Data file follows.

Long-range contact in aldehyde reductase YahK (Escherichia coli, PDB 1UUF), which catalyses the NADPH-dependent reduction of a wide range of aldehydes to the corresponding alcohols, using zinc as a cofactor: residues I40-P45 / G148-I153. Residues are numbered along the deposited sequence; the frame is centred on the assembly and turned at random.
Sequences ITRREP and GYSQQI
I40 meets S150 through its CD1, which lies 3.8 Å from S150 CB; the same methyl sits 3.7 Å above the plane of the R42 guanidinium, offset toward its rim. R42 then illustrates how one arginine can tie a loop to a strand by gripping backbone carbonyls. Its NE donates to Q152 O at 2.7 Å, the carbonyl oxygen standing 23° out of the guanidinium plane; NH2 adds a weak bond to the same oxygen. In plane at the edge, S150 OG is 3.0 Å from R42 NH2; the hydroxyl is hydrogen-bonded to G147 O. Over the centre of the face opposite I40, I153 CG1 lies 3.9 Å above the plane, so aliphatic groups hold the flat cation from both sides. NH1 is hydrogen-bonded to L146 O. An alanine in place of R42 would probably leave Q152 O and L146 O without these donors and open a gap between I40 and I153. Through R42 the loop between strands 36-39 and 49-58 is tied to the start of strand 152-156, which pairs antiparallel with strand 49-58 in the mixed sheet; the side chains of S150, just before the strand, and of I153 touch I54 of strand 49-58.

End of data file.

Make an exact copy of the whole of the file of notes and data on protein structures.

Long-range contact in aldehyde reductase YahK (Escherichia coli, PDB 1UUF), which catalyses the NADPH-dependent reduction of a wide range of aldehydes to the corresponding alcohols, using zinc as a cofactor: residues I40-P45 / G148-I153. Residues are numbered along the deposited sequence; the frame is centred on the assembly and turned at random.
Sequences ITRREP and GYSQQI
I40 meets S150 through its CD1, which lies 3.8 Å from S150 CB; the same methyl sits 3.7 Å above the plane of the R42 guanidinium, offset toward its rim. R42 then illustrates how one arginine can tie a loop to a strand by gripping backbone carbonyls. Its NE donates to Q152 O at 2.7 Å, the carbonyl oxygen standing 23° out of the guanidinium plane; NH2 adds a weak bond to the same oxygen. In plane at the edge, S150 OG is 3.0 Å from R42 NH2; the hydroxyl is hydrogen-bonded to G147 O. Over the centre of the face opposite I40, I153 CG1 lies 3.9 Å above the plane, so aliphatic groups hold the flat cation from both sides. NH1 is hydrogen-bonded to L146 O. An alanine in place of R42 would probably leave Q152 O and L146 O without these donors and open a gap between I40 and I153. Through R42 the loop between strands 36-39 and 49-58 is tied to the start of strand 152-156, which pairs antiparallel with strand 49-58 in the mixed sheet; the side chains of S150, just before the strand, and of I153 touch I54 of strand 49-58.